Author Archives: Claudio Martin

Ways to Prevent Freezer Burns

Buying food items in bulk is a great way of saving money. Many people prefer to buy in bulk to keep their favorite food items available 24×7. However, bulk food requires special storage arrangements. Most foods require freezing to retain their goodness. Foods stored in a freezer for a long time, are many times seen to develop pale, grayish spots which impart a dull appearance to the food. The food item does not appear fresh and is often thrown away. These grayish spots are termed as “freezer burns”, which not only alter the visual appeal of the food item, but also spoil its natural taste. These either cover the entire surface area of the food or appear at some spots. If the burn has affected a small area, it can be simply cut off, but when it has covered a major chunk, the entire item has to be thrown away. That means, you buy in bulk to save money but end up having losses. So, how can you prevent freezer burns using simple and easy ways? Given below are a few tips to make your job easy.

Tips to Prevent Freezer Burns

The main reason behind such burns is air, and to avoid it, it is important to reduce the air content around the food. This can be done by packing food items tightly so that air does not enter the pack. Also, the air present in the pack must be removed to decrease the risk of these burns.
Having a vacuum sealer at home can definitely help in eliminating the chances of freezer burns as it is capable of completely sucking out air from the storage pack, which can be sealed and stored. Food items packed by this method keep the food intact for around three years, which is really a long time.
Organizing the items stored can help in burn prevention. Food must be stored in such a way that the top part of the freezer and its sides are empty. This space allows air to circulate properly within the freezer and render uniform cooling. Irregular cooling leaves some areas at a higher temperature than others causing thawing and refreezing, ultimately leaving burns on stored food.
Storing food in air-tight containers and plastic containers with zip locks can solve this problem. Aluminum foil can also be used to seal the entry of air though, it is not so effective for long-term storage. If an item has to be stored for a short time span, aluminum foil can be a good sealer.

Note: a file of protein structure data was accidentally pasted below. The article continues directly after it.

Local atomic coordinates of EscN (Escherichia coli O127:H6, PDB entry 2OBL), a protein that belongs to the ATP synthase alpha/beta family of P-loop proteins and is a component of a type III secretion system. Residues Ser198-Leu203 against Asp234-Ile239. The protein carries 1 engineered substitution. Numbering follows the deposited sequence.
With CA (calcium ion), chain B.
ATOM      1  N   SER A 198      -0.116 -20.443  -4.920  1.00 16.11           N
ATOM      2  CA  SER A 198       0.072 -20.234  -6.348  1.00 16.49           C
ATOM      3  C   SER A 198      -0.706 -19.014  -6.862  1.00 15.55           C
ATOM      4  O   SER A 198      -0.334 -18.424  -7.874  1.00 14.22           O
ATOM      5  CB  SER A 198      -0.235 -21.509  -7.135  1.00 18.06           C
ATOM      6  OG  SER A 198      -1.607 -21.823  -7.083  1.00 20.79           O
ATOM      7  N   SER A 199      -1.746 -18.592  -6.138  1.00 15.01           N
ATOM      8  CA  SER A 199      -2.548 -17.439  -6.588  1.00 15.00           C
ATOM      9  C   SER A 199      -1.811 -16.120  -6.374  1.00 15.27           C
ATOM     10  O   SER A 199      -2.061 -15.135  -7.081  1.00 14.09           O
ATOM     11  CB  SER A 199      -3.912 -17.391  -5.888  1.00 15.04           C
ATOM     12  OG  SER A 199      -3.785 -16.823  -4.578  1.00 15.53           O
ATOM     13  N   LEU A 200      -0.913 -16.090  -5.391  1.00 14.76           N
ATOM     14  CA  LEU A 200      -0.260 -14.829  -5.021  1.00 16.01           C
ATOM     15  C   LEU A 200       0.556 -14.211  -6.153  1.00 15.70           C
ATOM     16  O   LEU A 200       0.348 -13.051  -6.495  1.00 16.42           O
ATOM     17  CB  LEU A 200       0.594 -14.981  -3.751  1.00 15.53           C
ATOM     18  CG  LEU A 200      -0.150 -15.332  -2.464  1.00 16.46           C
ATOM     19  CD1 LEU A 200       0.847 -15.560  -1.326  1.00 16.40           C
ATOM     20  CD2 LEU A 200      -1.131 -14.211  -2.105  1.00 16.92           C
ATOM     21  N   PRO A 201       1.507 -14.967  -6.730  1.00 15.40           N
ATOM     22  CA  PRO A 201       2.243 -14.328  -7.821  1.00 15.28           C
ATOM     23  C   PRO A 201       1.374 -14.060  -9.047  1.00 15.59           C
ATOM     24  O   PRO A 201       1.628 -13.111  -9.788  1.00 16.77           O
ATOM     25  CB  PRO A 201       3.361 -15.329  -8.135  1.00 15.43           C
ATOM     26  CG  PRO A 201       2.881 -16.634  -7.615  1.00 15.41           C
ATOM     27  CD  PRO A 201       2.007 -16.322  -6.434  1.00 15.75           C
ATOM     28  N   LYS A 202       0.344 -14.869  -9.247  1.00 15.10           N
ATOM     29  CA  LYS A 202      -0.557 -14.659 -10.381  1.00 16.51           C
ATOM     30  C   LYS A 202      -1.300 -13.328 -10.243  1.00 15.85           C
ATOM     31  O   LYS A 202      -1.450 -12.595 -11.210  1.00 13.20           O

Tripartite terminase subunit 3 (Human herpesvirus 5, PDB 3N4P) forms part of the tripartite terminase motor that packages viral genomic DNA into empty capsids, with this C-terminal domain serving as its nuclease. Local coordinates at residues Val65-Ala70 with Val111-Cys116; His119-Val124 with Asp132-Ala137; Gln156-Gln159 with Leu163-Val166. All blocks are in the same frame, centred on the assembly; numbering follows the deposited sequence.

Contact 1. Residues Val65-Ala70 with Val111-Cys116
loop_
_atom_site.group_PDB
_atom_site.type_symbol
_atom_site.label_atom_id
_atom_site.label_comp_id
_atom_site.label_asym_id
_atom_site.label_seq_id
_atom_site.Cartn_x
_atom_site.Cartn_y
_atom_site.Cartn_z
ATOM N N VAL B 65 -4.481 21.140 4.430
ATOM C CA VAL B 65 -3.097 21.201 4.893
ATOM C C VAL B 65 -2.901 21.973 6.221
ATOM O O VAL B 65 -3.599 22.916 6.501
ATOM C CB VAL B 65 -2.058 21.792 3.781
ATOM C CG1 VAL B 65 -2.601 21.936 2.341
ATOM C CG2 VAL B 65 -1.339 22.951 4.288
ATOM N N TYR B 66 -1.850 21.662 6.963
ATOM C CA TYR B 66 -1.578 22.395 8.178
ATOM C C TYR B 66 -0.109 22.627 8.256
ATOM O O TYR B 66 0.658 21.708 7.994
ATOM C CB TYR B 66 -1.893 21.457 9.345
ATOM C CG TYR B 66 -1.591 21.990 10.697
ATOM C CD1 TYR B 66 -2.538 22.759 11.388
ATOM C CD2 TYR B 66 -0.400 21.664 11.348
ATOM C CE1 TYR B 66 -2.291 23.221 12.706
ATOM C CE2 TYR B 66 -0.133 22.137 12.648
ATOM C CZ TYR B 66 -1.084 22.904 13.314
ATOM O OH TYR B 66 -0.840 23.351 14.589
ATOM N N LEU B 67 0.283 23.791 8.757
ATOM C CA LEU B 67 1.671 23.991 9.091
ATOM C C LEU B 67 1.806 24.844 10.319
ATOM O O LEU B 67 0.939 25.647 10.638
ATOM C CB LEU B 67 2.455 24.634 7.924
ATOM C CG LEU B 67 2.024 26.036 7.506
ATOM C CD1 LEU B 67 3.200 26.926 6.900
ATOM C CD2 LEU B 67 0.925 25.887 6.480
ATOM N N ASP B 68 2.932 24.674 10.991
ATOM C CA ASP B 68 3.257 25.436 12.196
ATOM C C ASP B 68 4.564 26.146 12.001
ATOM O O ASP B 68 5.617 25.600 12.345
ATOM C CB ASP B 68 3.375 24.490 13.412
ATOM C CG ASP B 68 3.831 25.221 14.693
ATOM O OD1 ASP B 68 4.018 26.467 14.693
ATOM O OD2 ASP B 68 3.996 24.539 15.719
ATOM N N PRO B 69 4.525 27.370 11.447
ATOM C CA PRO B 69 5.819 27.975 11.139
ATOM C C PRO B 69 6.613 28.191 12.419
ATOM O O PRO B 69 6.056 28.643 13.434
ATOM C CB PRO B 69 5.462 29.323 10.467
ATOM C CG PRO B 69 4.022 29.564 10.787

Keeping food in large portions can speed up the process for burn formation. This is because frequent removal of small portions from the large pack results in thawing and refreezing which has to be avoided. It is therefore better to store food in required portions so that the entire content is not disturbed.
It is quite obvious that some foods are stored near the freezer vent and some distant from it. It is better to consume foods near the vent first and then the ones stored at a distance because they are at higher risk of developing burns due to close proximity to the cooling vent.
Food savers can be used to completely suck out air from the food packages and save food from developing burns. They must be used specially, if a lot of food has to be stored in the freezer.
Double wrapping food is also a good way to store food in cold storage.
Overstocking food can lead to improper air circulation thereby, increasing the chances of freezer burns.
Food stored in a refrigerator’s freezer is more prone to burns due to frequent opening and closing of the fridge door, as it hampers the refrigerator’s ability of maintaining stable temperature within the freezer.